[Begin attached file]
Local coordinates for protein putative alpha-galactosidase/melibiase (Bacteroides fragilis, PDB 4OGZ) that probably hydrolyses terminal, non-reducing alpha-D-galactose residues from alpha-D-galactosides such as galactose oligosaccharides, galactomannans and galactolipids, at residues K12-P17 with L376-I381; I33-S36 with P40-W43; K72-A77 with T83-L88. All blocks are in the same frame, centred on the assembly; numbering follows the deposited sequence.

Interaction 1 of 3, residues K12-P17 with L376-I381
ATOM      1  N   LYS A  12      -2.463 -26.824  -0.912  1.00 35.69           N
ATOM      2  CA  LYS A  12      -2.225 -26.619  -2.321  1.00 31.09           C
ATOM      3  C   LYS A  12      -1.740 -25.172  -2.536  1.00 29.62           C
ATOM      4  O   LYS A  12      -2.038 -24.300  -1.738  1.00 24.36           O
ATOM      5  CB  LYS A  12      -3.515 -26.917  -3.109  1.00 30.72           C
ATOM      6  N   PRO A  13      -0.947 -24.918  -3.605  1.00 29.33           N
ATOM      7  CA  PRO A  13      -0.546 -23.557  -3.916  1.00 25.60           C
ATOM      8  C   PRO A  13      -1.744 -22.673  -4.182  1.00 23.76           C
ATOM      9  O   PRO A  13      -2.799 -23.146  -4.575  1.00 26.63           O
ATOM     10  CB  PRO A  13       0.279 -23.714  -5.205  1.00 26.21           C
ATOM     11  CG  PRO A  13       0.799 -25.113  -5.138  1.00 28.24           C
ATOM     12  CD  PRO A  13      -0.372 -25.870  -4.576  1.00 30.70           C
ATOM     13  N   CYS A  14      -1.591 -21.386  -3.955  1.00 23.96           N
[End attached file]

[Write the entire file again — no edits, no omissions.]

Local coordinates for protein putative alpha-galactosidase/melibiase (Bacteroides fragilis, PDB 4OGZ) that probably hydrolyses terminal, non-reducing alpha-D-galactose residues from alpha-D-galactosides such as galactose oligosaccharides, galactomannans and galactolipids, at residues K12-P17 with L376-I381; I33-S36 with P40-W43; K72-A77 with T83-L88. All blocks are in the same frame, centred on the assembly; numbering follows the deposited sequence.

Interaction 1 of 3, residues K12-P17 with L376-I381
ATOM      1  N   LYS A  12      -2.463 -26.824  -0.912  1.00 35.69           N
ATOM      2  CA  LYS A  12      -2.225 -26.619  -2.321  1.00 31.09           C
ATOM      3  C   LYS A  12      -1.740 -25.172  -2.536  1.00 29.62           C
ATOM      4  O   LYS A  12      -2.038 -24.300  -1.738  1.00 24.36           O
ATOM      5  CB  LYS A  12      -3.515 -26.917  -3.109  1.00 30.72           C
ATOM      6  N   PRO A  13      -0.947 -24.918  -3.605  1.00 29.33           N
ATOM      7  CA  PRO A  13      -0.546 -23.557  -3.916  1.00 25.60           C
ATOM      8  C   PRO A  13      -1.744 -22.673  -4.182  1.00 23.76           C
ATOM      9  O   PRO A  13      -2.799 -23.146  -4.575  1.00 26.63           O
ATOM     10  CB  PRO A  13       0.279 -23.714  -5.205  1.00 26.21           C
ATOM     11  CG  PRO A  13       0.799 -25.113  -5.138  1.00 28.24           C
ATOM     12  CD  PRO A  13      -0.372 -25.870  -4.576  1.00 30.70           C
ATOM     13  N   CYS A  14      -1.591 -21.386  -3.955  1.00 23.96           N